A battle over jobs and nuclear safety that has been running for years at the Nuclear Fuel Services plant in Erwin, Tenn., has broken into a new round of work stoppages, charges of excessive radiation in the work place and violence against union members.

The Nuclear Regulatory Commission is investigating union charges of poor safety practices and radioactive contamination, and has found at least some of the workers' complaints to be true, according to Kenneth Clark, NRC spokesman in the regional office in Atlanta, which has jurisdiction over the Tennessee facility.

But, Clark said, none -- with the possible exception of a shooting inciddent -- has yet been found serious enough to warrant fines or other penalties. The Oil, Chemical and Atomic Workers International Union charges that a truck driver smuggled a loaded handgun into the nuclear facility and that as he was leaving with a full load of uranium nitrate, he fired it near picketing union members.

Rep. Edward J. Markey, (D-Mass.), chairman of a House Energy and Commerce subcommittee has begun his own investigation, to look at the alleged violations at the fuel-making plant and at how well the NRC has monitored the facility.

"If worker concerns prove valid, it would not only mean a major regulatory breakdown at Nuclear Fuel Services in Erwin, but would tend to indicate a regulatory failure of the Nuclear Regulatory Commission," Markey said.

"I am very troubled by both the number and seriousness of the allegations. The subcommittee is initiating an investigation that will get to the bottom of this mess," he said.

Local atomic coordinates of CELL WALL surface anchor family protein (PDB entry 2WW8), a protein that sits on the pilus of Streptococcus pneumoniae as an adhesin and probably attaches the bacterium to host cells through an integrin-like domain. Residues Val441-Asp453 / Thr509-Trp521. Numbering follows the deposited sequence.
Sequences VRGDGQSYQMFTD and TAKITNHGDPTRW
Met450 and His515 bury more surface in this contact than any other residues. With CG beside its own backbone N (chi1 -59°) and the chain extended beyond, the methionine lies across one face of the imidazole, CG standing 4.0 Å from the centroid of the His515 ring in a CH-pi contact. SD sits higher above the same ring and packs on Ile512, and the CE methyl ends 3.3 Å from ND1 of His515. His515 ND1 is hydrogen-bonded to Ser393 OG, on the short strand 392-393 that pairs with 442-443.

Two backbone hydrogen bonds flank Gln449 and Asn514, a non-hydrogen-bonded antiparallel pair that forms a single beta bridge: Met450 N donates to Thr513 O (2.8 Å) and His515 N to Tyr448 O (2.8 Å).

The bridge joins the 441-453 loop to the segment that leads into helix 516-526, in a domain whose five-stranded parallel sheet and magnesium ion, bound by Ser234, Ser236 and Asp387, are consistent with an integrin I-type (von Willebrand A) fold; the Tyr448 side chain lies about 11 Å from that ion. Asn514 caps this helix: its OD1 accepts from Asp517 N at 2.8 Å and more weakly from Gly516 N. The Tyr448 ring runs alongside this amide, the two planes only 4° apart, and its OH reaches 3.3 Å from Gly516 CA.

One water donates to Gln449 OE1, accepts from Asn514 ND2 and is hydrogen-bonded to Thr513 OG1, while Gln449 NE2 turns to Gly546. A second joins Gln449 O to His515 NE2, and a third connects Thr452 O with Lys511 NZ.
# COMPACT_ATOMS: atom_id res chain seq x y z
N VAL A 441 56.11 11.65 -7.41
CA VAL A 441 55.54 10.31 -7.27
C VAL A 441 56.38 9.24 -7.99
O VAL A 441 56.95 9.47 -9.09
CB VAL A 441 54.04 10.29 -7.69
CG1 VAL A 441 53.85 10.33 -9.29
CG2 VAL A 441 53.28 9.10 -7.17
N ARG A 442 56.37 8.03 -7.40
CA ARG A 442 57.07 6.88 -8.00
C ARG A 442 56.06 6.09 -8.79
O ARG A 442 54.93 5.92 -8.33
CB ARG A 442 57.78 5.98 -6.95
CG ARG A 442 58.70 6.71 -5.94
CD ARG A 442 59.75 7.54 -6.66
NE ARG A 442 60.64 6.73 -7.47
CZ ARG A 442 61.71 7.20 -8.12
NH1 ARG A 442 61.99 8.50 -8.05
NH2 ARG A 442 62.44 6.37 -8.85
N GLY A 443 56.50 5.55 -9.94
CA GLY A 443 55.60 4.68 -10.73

Officials of the NFS facility failed to return calls from The Washington Post. The plant fabricates fuel rods for the Navy's nuclear reactors and a substantial amount of highly enriched, radioactive uranium is on the site.

It is all complicated by a strike that began May 15 over issues related to job security and safety. Since then other workers, brought into the plant in protected buses, have replaced many of the union veterans, thus raising emotions.

Lonnie Tolley, president of the local chapter of the Oil, Chemical and Atomic Workers International Union, said shots have been fired into union headquarters, bricks have been tossed through windows of one union member's home and union workers have received telephone threats.

The key charges made by the workers and under investigation by the NRC and Markey's subcommittee include:

*Reports of recurring contamination in the lunchroom and locker rooms.

*Repeated instances of airborne releases and radioactive contamination of sites on and off the plant grounds.

*Improper burial of radioactive wastes on the grounds, leading to leaks and "hot spots" in the plant area and in ponds on the site.

*Failure to carry out proper monitoring, including use of malfunctioning measuring equipment and deliberate avoidance of sampling expected hot spots.

The NRC investigation is nearly complete and Kenneth Clark said that the charges that have been substantiated are in the lowest two of five categories of seriousness. They fall mainly in the category in which the company is required to change procedures or clean up hot spots.

Among the 60 charges, one that has not been substantiated is high contamination in the lunchroom, Clark said. He said NRC officials rely chiefly on samples taken by the company and recorded by it to assess the allegations. Surprise inspections from the NRC regional office helped check the conclusion.

The NRC is expected to report its findings and give background documents to Markey's subcommittee by Feb. 3.

Douglas Collins, NRC's chief of radiological programs for the region, said the Erwin plant has in recent years received many more inspections than other plants because "quite a few violations have been found there," in an almost steady run over the past five years.

The most recent penalties levied against NFS came last May and brought about $18,000 in fines.